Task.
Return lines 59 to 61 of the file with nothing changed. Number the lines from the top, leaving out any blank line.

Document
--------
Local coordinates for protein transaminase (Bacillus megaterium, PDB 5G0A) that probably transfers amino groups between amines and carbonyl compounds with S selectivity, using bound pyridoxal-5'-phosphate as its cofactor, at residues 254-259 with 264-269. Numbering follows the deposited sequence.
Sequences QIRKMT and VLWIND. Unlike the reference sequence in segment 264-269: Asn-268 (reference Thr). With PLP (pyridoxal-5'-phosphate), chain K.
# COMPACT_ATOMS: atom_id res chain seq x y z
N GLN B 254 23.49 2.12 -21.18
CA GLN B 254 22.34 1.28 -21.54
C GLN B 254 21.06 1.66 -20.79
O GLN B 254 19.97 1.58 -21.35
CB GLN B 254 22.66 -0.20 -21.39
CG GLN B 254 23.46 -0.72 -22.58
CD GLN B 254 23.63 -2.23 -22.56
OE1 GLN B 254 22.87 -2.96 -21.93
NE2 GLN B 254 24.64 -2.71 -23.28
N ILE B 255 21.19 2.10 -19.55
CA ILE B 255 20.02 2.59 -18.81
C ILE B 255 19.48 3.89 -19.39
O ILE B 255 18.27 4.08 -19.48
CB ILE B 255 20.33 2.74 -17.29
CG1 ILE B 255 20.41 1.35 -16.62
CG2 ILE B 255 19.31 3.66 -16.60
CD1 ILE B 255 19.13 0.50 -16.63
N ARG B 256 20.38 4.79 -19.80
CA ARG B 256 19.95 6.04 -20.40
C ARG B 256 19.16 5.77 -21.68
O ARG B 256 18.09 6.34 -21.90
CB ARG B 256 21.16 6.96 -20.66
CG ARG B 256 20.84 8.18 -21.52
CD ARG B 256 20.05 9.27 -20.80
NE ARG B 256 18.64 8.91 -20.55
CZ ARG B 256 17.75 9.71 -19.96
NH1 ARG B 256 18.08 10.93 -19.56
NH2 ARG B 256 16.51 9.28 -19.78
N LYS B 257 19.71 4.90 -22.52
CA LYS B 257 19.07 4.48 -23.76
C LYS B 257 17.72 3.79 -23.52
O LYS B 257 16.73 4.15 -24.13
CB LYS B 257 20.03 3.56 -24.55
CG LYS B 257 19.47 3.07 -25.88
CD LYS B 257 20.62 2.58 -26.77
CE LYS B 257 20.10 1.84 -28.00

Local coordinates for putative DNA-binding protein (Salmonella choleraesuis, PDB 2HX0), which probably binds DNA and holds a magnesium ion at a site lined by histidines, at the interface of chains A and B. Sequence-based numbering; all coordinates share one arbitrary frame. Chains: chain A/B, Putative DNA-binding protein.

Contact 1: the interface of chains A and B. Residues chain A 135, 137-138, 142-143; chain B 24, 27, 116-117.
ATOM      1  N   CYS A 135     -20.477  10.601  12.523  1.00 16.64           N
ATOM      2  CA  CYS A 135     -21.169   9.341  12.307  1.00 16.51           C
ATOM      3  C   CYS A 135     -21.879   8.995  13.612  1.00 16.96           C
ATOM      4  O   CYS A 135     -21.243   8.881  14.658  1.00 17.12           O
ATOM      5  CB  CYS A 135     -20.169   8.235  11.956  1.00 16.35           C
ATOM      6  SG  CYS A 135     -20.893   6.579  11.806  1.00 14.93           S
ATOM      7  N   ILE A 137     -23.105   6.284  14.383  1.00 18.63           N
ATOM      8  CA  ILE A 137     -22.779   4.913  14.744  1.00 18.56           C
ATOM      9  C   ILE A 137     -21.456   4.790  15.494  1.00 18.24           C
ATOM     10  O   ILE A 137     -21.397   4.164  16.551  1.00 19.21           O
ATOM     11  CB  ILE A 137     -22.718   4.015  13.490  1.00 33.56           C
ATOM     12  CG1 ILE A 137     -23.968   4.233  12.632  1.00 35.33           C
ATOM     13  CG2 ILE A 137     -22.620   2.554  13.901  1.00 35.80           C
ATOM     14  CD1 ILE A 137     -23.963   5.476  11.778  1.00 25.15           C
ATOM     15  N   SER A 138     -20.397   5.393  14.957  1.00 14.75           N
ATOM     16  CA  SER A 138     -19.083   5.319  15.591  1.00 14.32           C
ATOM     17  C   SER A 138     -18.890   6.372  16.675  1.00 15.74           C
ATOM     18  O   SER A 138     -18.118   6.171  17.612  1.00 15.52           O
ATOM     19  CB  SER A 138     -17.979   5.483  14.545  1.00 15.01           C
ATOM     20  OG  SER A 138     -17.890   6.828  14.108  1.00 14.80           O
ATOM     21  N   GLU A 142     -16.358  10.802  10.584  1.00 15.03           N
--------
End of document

ATOM     18  O   SER A 138     -18.118   6.171  17.612  1.00 15.52           O
ATOM     19  CB  SER A 138     -17.979   5.483  14.545  1.00 15.01           C
ATOM     20  OG  SER A 138     -17.890   6.828  14.108  1.00 14.80           O